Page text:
The Intent of the Second Amendment

As Abraham Lincoln said, “if you read it on the internet it must be true.”

I dearly hope that at least 99.99% of readers realize immediately that the above is a joke. The sad fact of the matter is that there is a great deal of misinformation on the internet and that includes wrongly attributed quotes. This tendency seems to reach a formidable height when it comes to the second amendment, where everyone and their brother will copy any quote in sight to justify their position.

The debate on whether guns contribute to or prevent crime is a completely separate discussion and while I have opinions enough when it comes to that I won’t be getting into it just now. Right now what I want to do is look at documents from the early days of our republic to see what exactly was intended by our Founding Fathers when it comes to the Second Amendment.

First, let’s look at the full text of the Second Amendment of the U.S. Constitution:

“A well regulated militia, being necessary to the security of a free state, the right of the people to keep and bear arms, shall not be infringed.”

The Bill of Rights

The initial Constitutional amendments that form the Bill of Rights are of a nature which are to protect the rights of individual citizens, not to protect the rights of governments (by plural I mean federal, state, or local). Even if you don’t know the history of what brought about the Bill of Rights, you have only to read through the other amendments added early on to see that the rights of the individual was their concern after already detailing the rights and responsibilities of government in the Constitution itself.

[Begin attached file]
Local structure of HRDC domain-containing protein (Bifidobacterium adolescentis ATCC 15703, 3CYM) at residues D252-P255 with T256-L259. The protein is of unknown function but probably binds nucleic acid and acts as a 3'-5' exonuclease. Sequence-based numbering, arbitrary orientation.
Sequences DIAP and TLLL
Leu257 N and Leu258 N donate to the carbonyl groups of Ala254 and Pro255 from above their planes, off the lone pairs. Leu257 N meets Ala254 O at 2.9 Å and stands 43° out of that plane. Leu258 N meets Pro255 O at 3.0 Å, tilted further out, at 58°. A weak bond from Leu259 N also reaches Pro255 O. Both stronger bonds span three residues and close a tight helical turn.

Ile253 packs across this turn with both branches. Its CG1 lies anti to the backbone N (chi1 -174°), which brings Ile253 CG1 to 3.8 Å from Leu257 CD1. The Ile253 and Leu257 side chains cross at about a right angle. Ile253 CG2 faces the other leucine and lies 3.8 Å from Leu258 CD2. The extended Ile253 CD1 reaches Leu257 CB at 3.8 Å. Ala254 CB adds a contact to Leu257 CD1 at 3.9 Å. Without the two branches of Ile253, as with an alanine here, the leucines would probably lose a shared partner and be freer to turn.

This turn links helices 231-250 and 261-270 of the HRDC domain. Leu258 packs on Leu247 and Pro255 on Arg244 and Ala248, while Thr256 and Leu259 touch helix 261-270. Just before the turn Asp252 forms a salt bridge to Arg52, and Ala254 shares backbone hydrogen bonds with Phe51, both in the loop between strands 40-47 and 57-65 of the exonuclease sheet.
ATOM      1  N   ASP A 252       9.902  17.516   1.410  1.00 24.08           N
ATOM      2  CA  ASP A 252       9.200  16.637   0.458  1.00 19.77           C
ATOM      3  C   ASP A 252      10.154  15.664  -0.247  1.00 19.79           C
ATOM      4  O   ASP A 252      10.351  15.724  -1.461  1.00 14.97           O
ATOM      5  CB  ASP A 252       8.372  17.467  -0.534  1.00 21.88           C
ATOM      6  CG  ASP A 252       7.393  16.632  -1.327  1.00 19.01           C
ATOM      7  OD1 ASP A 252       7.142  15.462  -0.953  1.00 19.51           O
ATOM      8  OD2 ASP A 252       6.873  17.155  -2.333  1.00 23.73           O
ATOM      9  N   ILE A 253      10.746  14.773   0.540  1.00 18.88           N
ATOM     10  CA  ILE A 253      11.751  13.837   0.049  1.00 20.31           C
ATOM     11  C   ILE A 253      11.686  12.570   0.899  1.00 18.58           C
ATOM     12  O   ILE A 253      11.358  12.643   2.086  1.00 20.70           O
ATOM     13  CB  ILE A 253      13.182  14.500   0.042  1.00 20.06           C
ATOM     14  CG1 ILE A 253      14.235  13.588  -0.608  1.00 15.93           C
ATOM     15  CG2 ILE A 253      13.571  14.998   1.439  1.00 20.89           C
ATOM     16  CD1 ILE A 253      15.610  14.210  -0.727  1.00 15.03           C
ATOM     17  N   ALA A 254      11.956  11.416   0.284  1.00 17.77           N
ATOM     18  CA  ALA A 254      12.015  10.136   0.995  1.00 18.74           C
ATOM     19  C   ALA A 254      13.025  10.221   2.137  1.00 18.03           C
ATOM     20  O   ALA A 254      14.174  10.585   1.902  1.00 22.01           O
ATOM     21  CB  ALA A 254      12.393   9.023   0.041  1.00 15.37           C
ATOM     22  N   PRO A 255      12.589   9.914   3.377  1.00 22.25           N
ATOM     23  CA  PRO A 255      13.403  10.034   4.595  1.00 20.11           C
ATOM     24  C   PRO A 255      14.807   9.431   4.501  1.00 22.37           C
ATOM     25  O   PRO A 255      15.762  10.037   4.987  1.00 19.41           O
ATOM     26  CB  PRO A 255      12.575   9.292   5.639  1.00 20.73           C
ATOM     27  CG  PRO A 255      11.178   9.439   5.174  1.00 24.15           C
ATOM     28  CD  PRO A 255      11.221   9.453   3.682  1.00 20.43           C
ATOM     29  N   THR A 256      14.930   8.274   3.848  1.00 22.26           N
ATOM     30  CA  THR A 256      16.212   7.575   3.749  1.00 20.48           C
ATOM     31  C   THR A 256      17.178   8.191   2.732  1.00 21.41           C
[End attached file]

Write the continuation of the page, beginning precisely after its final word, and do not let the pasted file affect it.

These amendments are something that were debated at length following the writing of the Constitution. Some felt that there was no need for a Bill of Rights because the government had no right to do anything not specifically granted to it by the Constitution. Zachariah Johnson, in Virginia’s state convention regarding ratification of the Constitution, addressed the concern by saying that as things stood “[t]he people are not to be disarmed of their weapons. They are left in full possession of them.”[1] He also objected to making any amendments to the Constitution which were redundant by addressing fundamental rights the people were already known to possess.

Others, like Patrick Henry, felt that specifying a Bill of Rights was imperative to protect the rights of the individual against those who might later attempt to claim such things were not rights at all. This is the foundation of why we have our Bill of Rights – the individual. Yes, the wording of the founders refers to militia because they considered that to be the entirety of the people but the key purpose to specifying the second amendment in the first place is to protect the right of the individual person to keep and bear arms just like it protects the right of the individual to free speech.